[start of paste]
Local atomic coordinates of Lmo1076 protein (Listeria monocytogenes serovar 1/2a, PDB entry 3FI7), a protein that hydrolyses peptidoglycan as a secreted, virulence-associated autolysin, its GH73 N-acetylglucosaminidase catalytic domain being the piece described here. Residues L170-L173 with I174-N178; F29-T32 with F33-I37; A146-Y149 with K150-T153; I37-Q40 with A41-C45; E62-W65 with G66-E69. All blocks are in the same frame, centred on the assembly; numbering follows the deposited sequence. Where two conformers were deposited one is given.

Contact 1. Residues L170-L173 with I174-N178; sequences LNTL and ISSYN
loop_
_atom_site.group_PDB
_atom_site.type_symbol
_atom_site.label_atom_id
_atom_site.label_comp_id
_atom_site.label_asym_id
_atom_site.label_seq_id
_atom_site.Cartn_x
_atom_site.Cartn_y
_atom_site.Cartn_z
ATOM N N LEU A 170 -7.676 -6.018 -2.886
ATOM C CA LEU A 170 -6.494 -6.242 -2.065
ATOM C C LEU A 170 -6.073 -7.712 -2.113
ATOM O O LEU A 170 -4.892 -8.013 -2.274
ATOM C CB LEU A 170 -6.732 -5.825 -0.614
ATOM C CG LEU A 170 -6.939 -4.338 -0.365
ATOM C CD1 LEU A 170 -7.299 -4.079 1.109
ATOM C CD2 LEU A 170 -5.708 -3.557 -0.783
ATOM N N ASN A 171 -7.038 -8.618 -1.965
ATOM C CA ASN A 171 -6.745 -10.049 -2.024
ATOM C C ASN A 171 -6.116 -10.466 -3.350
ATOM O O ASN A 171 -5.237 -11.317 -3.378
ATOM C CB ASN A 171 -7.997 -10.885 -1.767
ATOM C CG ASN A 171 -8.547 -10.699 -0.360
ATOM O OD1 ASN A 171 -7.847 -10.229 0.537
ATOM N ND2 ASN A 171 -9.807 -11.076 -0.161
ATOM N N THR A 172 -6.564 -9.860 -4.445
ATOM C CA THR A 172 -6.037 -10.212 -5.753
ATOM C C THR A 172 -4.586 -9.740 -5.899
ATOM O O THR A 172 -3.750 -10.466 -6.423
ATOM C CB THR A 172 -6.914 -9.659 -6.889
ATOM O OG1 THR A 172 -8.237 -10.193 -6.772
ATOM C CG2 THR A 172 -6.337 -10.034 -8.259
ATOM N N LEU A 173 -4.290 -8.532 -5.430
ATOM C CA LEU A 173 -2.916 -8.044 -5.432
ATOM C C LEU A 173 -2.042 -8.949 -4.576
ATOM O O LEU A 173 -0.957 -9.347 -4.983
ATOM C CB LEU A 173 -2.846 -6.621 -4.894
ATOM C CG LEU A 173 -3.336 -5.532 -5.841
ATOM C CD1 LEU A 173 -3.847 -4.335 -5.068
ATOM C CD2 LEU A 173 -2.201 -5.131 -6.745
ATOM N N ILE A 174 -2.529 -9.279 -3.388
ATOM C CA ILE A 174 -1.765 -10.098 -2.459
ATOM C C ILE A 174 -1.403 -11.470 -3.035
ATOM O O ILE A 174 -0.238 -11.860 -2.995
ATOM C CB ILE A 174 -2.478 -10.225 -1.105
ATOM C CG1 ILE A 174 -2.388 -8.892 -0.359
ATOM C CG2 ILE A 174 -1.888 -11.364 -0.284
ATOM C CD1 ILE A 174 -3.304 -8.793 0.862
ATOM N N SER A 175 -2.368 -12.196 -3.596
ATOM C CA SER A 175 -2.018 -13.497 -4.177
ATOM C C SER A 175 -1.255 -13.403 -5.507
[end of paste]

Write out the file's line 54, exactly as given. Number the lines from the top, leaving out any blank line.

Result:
ATOM C C SER A 175 -1.255 -13.403 -5.507